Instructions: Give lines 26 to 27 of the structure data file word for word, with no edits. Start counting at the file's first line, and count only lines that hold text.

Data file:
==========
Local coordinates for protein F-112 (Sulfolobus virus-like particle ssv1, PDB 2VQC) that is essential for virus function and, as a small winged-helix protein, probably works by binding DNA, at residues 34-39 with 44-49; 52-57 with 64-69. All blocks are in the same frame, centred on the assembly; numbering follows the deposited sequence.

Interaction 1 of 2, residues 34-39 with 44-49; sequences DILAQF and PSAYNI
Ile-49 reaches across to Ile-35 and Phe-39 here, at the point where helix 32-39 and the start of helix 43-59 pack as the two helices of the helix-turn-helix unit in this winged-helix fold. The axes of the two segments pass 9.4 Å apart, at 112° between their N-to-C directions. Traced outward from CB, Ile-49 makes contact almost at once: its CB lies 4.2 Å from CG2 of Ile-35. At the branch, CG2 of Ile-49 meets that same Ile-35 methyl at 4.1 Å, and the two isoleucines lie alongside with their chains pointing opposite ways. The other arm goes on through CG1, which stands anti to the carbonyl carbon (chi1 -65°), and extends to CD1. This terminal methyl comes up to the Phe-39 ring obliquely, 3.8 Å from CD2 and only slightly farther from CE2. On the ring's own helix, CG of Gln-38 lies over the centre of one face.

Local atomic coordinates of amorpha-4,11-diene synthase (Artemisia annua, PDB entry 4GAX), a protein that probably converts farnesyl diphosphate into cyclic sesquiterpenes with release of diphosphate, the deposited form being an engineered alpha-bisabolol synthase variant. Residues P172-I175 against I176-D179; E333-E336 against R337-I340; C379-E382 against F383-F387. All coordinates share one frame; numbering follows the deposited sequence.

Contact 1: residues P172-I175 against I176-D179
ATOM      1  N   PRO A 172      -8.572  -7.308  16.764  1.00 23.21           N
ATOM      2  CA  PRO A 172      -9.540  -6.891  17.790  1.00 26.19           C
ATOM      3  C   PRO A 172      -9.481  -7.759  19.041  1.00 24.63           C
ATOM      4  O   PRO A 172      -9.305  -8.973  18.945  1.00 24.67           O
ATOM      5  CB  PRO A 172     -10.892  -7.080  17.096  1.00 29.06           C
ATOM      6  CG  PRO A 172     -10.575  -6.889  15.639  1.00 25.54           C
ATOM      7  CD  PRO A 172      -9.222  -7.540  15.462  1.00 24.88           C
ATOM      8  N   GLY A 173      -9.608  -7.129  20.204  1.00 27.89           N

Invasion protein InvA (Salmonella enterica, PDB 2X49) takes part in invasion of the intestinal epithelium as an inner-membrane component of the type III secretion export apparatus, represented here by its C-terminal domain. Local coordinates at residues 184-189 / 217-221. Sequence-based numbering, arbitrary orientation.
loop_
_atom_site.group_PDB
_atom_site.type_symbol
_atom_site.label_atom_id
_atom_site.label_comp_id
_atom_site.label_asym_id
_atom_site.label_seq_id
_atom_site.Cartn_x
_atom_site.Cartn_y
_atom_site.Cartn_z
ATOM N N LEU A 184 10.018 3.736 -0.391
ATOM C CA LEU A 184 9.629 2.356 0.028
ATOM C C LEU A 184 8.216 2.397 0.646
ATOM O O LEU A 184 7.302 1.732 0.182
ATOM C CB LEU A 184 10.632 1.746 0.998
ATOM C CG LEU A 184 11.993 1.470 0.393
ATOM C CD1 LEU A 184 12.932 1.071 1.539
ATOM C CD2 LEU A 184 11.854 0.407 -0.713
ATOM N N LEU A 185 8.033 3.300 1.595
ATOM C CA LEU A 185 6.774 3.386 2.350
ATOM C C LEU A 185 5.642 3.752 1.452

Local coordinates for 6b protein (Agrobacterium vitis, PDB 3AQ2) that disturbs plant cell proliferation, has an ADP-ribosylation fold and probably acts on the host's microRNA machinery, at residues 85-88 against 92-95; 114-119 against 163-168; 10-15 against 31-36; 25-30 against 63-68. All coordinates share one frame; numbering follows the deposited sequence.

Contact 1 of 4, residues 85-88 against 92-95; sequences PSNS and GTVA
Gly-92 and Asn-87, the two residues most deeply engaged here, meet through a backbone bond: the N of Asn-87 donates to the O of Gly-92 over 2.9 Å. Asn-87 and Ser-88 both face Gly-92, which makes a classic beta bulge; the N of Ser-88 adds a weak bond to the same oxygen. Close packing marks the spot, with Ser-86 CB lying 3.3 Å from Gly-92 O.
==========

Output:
ATOM C CA LEU A 184 9.629 2.356 0.028
ATOM C C LEU A 184 8.216 2.397 0.646